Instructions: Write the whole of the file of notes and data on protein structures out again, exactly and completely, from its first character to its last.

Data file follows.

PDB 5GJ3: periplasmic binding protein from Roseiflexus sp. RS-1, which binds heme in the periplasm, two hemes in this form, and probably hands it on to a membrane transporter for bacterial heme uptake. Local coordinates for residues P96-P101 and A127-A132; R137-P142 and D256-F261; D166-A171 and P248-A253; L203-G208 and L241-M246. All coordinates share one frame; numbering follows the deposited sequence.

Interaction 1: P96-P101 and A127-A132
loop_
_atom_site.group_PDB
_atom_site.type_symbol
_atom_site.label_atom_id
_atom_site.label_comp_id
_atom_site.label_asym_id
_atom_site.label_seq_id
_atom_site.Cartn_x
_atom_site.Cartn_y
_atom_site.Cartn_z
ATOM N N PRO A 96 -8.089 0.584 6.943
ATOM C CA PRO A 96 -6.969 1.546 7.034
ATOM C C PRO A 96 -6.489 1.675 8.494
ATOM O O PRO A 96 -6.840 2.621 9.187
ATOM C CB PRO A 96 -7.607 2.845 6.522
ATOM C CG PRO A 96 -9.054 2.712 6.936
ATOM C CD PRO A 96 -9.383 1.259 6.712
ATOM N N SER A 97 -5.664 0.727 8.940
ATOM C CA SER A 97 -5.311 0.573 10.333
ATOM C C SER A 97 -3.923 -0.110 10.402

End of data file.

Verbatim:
PDB 5GJ3: periplasmic binding protein from Roseiflexus sp. RS-1, which binds heme in the periplasm, two hemes in this form, and probably hands it on to a membrane transporter for bacterial heme uptake. Local coordinates for residues P96-P101 and A127-A132; R137-P142 and D256-F261; D166-A171 and P248-A253; L203-G208 and L241-M246. All coordinates share one frame; numbering follows the deposited sequence.

Interaction 1: P96-P101 and A127-A132
loop_
_atom_site.group_PDB
_atom_site.type_symbol
_atom_site.label_atom_id
_atom_site.label_comp_id
_atom_site.label_asym_id
_atom_site.label_seq_id
_atom_site.Cartn_x
_atom_site.Cartn_y
_atom_site.Cartn_z
ATOM N N PRO A 96 -8.089 0.584 6.943
ATOM C CA PRO A 96 -6.969 1.546 7.034
ATOM C C PRO A 96 -6.489 1.675 8.494
ATOM O O PRO A 96 -6.840 2.621 9.187
ATOM C CB PRO A 96 -7.607 2.845 6.522
ATOM C CG PRO A 96 -9.054 2.712 6.936
ATOM C CD PRO A 96 -9.383 1.259 6.712
ATOM N N SER A 97 -5.664 0.727 8.940
ATOM C CA SER A 97 -5.311 0.573 10.333
ATOM C C SER A 97 -3.923 -0.110 10.402